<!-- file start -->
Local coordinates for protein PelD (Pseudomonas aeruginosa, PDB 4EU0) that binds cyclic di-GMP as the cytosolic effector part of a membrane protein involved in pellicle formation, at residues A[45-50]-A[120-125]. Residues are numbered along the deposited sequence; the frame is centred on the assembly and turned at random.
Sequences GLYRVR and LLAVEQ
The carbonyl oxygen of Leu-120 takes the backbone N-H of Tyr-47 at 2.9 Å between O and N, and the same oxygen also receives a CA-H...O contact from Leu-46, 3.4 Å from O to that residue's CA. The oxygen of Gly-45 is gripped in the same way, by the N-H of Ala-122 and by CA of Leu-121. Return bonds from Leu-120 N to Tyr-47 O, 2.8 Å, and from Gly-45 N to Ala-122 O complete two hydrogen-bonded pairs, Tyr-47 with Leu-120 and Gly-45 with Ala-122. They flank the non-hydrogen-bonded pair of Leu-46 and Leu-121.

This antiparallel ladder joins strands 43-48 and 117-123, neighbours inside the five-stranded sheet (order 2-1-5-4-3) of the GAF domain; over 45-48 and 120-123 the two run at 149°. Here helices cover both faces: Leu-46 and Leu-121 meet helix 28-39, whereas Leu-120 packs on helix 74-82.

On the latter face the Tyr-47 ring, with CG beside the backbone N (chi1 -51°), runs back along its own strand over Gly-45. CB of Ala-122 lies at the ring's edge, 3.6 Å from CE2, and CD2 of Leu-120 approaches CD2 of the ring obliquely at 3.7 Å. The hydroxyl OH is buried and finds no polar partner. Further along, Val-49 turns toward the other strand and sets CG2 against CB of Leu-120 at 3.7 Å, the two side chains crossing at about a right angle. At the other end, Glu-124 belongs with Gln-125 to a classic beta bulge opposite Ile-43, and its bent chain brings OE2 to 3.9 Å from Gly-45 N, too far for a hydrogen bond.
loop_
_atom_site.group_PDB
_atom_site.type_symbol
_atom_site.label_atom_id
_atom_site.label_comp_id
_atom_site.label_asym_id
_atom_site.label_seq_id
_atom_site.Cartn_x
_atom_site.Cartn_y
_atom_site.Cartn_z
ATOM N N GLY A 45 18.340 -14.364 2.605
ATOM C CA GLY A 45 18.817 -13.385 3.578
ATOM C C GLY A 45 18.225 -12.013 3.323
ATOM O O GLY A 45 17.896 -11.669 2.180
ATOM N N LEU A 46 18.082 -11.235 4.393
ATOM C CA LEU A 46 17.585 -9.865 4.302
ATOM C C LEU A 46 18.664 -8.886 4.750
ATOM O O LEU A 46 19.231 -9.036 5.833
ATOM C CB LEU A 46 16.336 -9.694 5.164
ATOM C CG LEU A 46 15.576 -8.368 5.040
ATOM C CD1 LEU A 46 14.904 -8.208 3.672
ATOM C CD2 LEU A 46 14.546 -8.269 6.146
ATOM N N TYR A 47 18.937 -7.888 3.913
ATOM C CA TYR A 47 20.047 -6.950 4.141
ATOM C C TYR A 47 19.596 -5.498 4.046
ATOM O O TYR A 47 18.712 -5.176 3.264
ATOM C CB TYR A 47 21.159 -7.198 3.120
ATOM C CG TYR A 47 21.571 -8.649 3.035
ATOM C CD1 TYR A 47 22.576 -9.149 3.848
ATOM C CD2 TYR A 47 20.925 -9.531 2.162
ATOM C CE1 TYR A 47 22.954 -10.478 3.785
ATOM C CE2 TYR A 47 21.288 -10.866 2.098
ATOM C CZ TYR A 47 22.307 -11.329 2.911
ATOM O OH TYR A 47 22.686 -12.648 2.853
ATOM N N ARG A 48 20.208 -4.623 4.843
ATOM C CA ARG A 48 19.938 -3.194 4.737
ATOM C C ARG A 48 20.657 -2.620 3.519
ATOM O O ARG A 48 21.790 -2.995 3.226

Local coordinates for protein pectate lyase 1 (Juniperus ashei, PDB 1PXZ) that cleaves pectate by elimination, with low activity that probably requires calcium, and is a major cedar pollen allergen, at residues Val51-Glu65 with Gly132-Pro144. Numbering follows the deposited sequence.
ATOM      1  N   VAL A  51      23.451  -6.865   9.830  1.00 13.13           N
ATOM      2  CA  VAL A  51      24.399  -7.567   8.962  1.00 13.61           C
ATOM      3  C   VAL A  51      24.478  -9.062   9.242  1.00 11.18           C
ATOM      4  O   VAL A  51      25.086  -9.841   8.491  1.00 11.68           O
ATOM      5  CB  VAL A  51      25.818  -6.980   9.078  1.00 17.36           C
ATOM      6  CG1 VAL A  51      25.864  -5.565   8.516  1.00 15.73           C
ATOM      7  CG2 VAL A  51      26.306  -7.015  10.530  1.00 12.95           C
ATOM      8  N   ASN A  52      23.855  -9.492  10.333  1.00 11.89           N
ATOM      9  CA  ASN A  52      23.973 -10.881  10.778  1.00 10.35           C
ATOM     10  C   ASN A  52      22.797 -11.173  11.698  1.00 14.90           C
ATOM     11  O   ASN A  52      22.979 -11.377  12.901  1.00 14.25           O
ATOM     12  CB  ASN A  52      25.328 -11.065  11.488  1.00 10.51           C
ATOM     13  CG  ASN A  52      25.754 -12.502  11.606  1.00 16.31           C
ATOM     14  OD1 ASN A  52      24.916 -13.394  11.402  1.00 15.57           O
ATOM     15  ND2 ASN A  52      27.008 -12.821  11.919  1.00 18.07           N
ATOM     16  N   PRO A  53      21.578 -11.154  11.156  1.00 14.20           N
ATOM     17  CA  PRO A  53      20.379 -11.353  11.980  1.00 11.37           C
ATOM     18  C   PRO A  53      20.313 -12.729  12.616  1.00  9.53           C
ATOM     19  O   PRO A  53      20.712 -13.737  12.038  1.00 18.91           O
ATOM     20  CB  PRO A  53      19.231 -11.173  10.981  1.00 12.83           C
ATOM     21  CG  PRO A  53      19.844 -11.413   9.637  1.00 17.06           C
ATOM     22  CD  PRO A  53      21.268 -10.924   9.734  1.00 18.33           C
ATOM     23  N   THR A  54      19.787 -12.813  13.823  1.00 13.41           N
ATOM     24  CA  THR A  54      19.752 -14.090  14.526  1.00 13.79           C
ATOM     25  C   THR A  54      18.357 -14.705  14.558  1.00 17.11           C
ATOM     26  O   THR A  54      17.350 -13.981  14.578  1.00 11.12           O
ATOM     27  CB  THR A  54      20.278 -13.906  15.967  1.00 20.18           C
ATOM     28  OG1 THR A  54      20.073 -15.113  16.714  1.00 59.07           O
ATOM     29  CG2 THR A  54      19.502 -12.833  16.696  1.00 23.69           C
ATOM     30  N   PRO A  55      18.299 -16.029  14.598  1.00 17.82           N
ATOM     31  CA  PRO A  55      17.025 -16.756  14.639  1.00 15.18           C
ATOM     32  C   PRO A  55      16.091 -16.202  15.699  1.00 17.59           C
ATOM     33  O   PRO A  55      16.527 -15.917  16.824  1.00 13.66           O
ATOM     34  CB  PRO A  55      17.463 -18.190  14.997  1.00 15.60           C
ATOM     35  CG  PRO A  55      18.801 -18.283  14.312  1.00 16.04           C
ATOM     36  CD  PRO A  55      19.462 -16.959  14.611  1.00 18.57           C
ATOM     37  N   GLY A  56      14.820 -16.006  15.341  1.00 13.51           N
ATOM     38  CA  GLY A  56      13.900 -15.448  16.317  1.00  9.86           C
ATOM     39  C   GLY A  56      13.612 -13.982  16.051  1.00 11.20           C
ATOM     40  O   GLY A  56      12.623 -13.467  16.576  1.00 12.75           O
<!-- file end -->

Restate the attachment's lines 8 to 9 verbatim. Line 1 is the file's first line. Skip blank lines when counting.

_atom_site.type_symbol
_atom_site.label_atom_id